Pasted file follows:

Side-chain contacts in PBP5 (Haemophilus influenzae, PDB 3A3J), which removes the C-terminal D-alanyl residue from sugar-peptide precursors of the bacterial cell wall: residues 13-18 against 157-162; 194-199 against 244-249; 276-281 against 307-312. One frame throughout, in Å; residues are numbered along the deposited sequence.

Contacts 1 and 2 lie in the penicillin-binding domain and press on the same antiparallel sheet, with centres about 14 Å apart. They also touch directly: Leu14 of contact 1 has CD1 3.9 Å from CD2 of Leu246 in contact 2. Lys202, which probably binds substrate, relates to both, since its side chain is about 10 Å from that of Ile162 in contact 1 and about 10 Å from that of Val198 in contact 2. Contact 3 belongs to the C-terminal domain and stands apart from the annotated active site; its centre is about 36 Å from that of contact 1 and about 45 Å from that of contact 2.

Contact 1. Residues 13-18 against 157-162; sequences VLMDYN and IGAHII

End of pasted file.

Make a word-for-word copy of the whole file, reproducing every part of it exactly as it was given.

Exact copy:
Side-chain contacts in PBP5 (Haemophilus influenzae, PDB 3A3J), which removes the C-terminal D-alanyl residue from sugar-peptide precursors of the bacterial cell wall: residues 13-18 against 157-162; 194-199 against 244-249; 276-281 against 307-312. One frame throughout, in Å; residues are numbered along the deposited sequence.

Contacts 1 and 2 lie in the penicillin-binding domain and press on the same antiparallel sheet, with centres about 14 Å apart. They also touch directly: Leu14 of contact 1 has CD1 3.9 Å from CD2 of Leu246 in contact 2. Lys202, which probably binds substrate, relates to both, since its side chain is about 10 Å from that of Ile162 in contact 1 and about 10 Å from that of Val198 in contact 2. Contact 3 belongs to the C-terminal domain and stands apart from the annotated active site; its centre is about 36 Å from that of contact 1 and about 45 Å from that of contact 2.

Contact 1. Residues 13-18 against 157-162; sequences VLMDYN and IGAHII